Holsworth: August 11, 2020, Virginia Covid-19 Update
Editor’s note: Bearing Drift is grateful to Dr. Bob Holsworth for permission to share his daily Virginia coronavirus updates. For more, follow him on Facebook.
1. Hospitalizations “Steady,” Deaths Down
Hospitalizations are down since my last report 4 days ago – on August 7th, there were 1372 COVID-19 patients in hospitals, today there were 1293.
I actually think, however, that hospitalizations are relatively steady. One week ago, there were 1255 hospitalized COVID-19 patients. So we are down for the last 4 days but up for the last 7.
We’ll get a better indication of the trend with the numbers tomorrow and Thursday.
The one clear piece of encouraging news is that the significant uptick in deaths that we’ve seen in the last two weeks has apparently subsided. There have been 27 deaths since my report 4 days ago, far lower than the 20 person per day totals the previous week.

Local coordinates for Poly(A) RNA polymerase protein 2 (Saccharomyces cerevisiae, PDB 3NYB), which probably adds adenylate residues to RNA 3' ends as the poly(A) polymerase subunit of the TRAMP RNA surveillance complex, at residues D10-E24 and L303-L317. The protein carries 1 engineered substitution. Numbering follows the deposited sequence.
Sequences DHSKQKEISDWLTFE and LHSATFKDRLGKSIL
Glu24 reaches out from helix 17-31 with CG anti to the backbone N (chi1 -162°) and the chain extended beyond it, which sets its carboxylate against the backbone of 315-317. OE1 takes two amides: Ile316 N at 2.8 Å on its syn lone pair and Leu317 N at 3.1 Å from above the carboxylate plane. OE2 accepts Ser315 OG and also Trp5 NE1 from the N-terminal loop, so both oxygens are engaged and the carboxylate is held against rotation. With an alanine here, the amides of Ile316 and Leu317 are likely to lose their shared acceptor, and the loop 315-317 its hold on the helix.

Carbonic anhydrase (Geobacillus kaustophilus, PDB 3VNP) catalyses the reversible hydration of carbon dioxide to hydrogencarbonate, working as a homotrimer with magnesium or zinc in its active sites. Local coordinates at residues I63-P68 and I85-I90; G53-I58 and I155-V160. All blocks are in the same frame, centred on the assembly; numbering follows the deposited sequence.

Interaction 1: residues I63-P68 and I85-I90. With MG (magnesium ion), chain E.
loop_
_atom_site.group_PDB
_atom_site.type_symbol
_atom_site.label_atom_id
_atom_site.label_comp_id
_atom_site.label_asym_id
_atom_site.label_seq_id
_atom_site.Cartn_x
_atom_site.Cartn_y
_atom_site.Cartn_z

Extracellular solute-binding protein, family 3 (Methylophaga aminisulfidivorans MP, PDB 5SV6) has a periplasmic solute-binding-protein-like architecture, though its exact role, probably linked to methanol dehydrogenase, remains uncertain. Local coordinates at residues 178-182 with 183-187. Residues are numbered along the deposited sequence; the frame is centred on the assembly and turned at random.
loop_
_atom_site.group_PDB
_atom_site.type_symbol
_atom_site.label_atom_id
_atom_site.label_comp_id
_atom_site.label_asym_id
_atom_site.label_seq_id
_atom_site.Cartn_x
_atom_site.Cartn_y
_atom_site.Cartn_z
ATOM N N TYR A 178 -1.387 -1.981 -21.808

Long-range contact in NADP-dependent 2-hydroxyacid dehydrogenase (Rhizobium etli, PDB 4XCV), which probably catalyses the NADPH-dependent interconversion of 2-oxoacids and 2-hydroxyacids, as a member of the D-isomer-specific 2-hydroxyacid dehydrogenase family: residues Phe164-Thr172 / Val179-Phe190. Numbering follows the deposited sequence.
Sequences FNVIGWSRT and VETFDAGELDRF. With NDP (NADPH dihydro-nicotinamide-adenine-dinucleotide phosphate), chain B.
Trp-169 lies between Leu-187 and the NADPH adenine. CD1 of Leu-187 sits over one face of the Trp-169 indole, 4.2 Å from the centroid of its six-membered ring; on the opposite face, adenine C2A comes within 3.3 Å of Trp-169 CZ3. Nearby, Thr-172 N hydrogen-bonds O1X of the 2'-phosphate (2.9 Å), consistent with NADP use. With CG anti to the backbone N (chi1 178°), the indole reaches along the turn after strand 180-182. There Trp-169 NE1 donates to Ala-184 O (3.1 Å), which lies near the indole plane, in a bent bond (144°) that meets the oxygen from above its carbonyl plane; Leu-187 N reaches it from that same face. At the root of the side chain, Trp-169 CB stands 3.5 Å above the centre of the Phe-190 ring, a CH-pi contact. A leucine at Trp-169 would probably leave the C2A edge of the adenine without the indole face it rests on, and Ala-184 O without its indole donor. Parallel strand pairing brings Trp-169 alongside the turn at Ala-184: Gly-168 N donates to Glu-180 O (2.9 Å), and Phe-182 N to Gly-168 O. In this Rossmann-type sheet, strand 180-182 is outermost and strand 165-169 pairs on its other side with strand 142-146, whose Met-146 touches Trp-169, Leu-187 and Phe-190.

2. Cases Continue in the 900-1000 range per day.
The Virginia Department of Health (VDH) reports for the last four days had 1307, 897, 663, and 996 confirmed cases. The test positivity rate inched up to 7.5%.
This rate is lower than in the states that have had large spikes. But it remains high enough to worry about community spread in multiple jurisdictions across the Commonwealth.
3. Uncertainty about School Re-Opening
It’s this rate and the breadth of the spread across the state that, in part, is causing the uncertainty and changing decisions about school re-openings.
In the absence of clear and explicit guidance about when it is safe to open fully on-site, when there should be a hybrid approach with staggered days on site, and when systems should go fully virtual, it is not surprising that parents have expressed a wide range of concerns – anger about decisions to go virtual, anger about about decisions to go fully on-site, concern about the quality of virtual education, anxiety about safety inside schools, concern about what it means for their own employment, etc.
I can’t help but think that the lack of proactive guidance will negatively impact children who come from the most challenging circumstances and who have the least access to technology. And I don’t quite understand why there isn’t more of a clamor to do everything possible to prevent this from occurring.